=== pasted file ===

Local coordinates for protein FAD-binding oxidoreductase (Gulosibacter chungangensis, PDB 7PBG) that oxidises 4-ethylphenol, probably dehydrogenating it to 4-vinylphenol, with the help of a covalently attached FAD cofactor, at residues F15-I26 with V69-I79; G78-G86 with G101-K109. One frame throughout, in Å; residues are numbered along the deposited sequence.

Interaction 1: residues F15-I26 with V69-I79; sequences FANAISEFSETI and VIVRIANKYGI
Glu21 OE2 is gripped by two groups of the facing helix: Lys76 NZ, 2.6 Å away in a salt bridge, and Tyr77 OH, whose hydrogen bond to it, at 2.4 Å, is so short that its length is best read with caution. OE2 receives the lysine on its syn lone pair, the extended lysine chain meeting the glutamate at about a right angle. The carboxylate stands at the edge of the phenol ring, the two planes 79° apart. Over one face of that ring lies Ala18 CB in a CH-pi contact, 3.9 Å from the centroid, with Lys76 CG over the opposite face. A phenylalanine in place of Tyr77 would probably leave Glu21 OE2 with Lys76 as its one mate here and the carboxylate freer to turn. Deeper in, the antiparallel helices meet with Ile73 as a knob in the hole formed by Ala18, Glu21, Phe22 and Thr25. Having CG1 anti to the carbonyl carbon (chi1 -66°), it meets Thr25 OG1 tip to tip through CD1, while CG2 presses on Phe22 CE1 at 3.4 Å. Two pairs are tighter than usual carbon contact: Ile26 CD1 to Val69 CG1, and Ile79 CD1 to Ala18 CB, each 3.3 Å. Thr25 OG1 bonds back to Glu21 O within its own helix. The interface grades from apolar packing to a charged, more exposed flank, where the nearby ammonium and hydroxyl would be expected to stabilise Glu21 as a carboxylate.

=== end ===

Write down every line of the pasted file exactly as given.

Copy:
Local coordinates for protein FAD-binding oxidoreductase (Gulosibacter chungangensis, PDB 7PBG) that oxidises 4-ethylphenol, probably dehydrogenating it to 4-vinylphenol, with the help of a covalently attached FAD cofactor, at residues F15-I26 with V69-I79; G78-G86 with G101-K109. One frame throughout, in Å; residues are numbered along the deposited sequence.

Interaction 1: residues F15-I26 with V69-I79; sequences FANAISEFSETI and VIVRIANKYGI
Glu21 OE2 is gripped by two groups of the facing helix: Lys76 NZ, 2.6 Å away in a salt bridge, and Tyr77 OH, whose hydrogen bond to it, at 2.4 Å, is so short that its length is best read with caution. OE2 receives the lysine on its syn lone pair, the extended lysine chain meeting the glutamate at about a right angle. The carboxylate stands at the edge of the phenol ring, the two planes 79° apart. Over one face of that ring lies Ala18 CB in a CH-pi contact, 3.9 Å from the centroid, with Lys76 CG over the opposite face. A phenylalanine in place of Tyr77 would probably leave Glu21 OE2 with Lys76 as its one mate here and the carboxylate freer to turn. Deeper in, the antiparallel helices meet with Ile73 as a knob in the hole formed by Ala18, Glu21, Phe22 and Thr25. Having CG1 anti to the carbonyl carbon (chi1 -66°), it meets Thr25 OG1 tip to tip through CD1, while CG2 presses on Phe22 CE1 at 3.4 Å. Two pairs are tighter than usual carbon contact: Ile26 CD1 to Val69 CG1, and Ile79 CD1 to Ala18 CB, each 3.3 Å. Thr25 OG1 bonds back to Glu21 O within its own helix. The interface grades from apolar packing to a charged, more exposed flank, where the nearby ammonium and hydroxyl would be expected to stabilise Glu21 as a carboxylate.